From Latin gaudium meaning joy, Gaudy Boy publishes books and media that delight readers and viewers with the various powers of art. The name is taken from the poem “Gaudy Turnout” by Singaporean author Arthur Yap, about his time abroad in 1970's Leeds, UK. Similarly inspired, Gaudy Boy brings literary works by authors of Asian heritage to the attention of an American audience. We publish poetry, fiction, and creative non-fiction of exceptional merit. To submit a manuscript, please query Jee Leong Koh at firstname.lastname@example.org with the completed book proposal below. Follow us on Facebook.
MALAY SKETCHES: STORIES by Alfian Sa’at
$16.95 / 5" x 8" / 212 pages
March 1, 2018
Longlisted for the Frank O'Connor International Short Story Award
An urgent collection of short stories from one of Singapore’s most celebrated voices, now published in America for the first time.
A hijab-wearing schoolgirl who refuses to shake the president’s hand. A woman who joins a dating website for “East-West” connections and instead meets a Muslim French-Canadian man in her Arabic language class. The hantu tetek—a ghost who kills children by squeezing their heads between her breasts. A Malay doctor embarrassed by his patient’s teen pregnancy. A sleeping boy on the bus who awakens a sudden feeling of tenderness in a lonely stranger.
Precise yet universal, grounded yet probing, Malay Sketches gives us a prismatic window into the doubly minoritized Malay-Muslim community in Singapore. Alternating between flash fiction and longer ruminative stories, Alfian Sa’at adopts the role of compassionate and creative demographer, tracing the inner lives of his fictional characters as they navigate individual and collective nostalgias, religious piety and doubt, and issues of class and race.
Malay Sketches introduces Alfian Sa’at as a major contemporary author of searing insight, new perspective, and poetic grace to American readers for the first time.
Alfian Sa’at is a Singaporean author, playwright, poet, and translator. He has written more than thirty plays in English and Malay that have been read and performed in Singapore, Kuala Lumpur, London, Berlin, Hamburg, Zurich, Munich, Copenhagen, and Stockholm. He is the author of the short-story collection Corridor and the poetry collections One Fierce Hour, A History of Amnesia, and The Invisible Manuscript. His awards include the National Arts Council Young Artist Award for Literature, the Golden Point Award for poetry, and three Life! Theatre Awards for Best Original Script. Malay Sketches is his first work to be published in the US. He is currently the resident playwright of the acclaimed theater group W!LD RICE. He lives in Singapore.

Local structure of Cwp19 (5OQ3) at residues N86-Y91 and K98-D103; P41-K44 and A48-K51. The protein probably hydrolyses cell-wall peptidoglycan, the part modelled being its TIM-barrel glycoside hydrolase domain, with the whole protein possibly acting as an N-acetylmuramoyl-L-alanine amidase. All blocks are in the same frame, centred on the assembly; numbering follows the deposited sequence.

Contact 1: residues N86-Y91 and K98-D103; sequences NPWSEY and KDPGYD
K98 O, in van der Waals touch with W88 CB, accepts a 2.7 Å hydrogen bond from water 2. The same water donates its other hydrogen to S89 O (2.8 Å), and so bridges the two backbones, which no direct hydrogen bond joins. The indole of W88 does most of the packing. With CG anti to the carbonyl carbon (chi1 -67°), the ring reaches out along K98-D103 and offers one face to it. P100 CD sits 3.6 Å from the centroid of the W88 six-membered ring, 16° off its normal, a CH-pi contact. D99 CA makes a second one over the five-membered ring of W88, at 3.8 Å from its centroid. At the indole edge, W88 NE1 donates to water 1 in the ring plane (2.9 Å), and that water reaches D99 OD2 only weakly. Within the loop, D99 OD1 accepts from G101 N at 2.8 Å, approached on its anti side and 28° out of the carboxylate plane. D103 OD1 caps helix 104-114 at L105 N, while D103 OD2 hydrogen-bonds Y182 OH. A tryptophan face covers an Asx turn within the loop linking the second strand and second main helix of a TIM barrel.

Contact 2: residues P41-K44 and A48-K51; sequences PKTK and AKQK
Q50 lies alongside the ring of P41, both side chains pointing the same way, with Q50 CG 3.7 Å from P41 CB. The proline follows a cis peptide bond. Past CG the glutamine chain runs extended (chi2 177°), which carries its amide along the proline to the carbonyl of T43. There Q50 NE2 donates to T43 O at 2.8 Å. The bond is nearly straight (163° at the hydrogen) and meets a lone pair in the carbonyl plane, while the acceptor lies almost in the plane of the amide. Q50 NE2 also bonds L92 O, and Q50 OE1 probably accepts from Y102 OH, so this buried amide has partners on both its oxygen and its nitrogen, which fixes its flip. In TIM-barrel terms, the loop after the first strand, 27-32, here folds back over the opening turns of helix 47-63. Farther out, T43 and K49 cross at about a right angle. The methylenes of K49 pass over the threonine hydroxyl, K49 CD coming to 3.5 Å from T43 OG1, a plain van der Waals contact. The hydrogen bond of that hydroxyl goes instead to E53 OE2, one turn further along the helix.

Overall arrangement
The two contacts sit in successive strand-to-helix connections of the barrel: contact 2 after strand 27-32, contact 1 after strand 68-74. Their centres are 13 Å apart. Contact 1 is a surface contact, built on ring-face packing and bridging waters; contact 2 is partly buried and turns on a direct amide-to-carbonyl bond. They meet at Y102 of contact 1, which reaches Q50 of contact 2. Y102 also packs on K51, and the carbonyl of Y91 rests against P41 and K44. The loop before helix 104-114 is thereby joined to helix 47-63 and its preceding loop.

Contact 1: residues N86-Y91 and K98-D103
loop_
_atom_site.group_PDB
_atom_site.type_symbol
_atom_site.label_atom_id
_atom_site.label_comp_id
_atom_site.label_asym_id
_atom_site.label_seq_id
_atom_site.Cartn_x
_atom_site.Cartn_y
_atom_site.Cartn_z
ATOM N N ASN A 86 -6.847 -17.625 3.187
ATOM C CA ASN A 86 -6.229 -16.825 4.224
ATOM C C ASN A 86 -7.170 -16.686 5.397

“The first time I read Malay Sketches, I was intrigued by the dialogue Alfian Sa’at had created between a pre-modern colonialism and a postmodern empathy. The second time I read it, I admired its pitch-perfect language and the warm but acute understanding of characters who do not represent ideas, but live individual lives. Alfian is less the promise of a new generation of post-colonial writers than he is the leading edge of transition to an exciting and contemporary national literature of Singapore.”
—Harold Augenbraum, Franke Visiting Fellow at the Whitney Humanities Center of Yale University and past executive director of the National Book Foundation
“Terse and profound, deliciously local and specific and thus absolutely relevant to us all now, Malay Sketches opens us up to a world we need to know. A huge pleasure and a must-read.”
—Gina Apostol, author of Gun Dealers' Daughter, PEN Open Book Award winner
“Afian Sa’at’s Malay Sketches offers a nuanced and moving portrait of Singapore’s Malay community. With a beguilingly light touch, Alfian tackles weighty matters of race, class, gender, and language. These quicksilver sketches, often quietly humorous and always compassionate, are a deep pleasure to read and ponder. By turns rueful, dejected, fierce, disgraced, uplifted, baffled, and more—there’s so much life here!—Alfian’s characters are memorably real. This is a charming, incisive, and graceful book.”
—Martha Cooley, author of Guesswork and The Archivist
“Deft and sure-footed, these short, sharp pieces function both as necessary jibes in the face of mainstream complacency, and as a tender, clear-eyed evocation of the Singaporean Malay experience.”
—Jeremy Tiang, author of State of Emergency and It Never Rains on National Day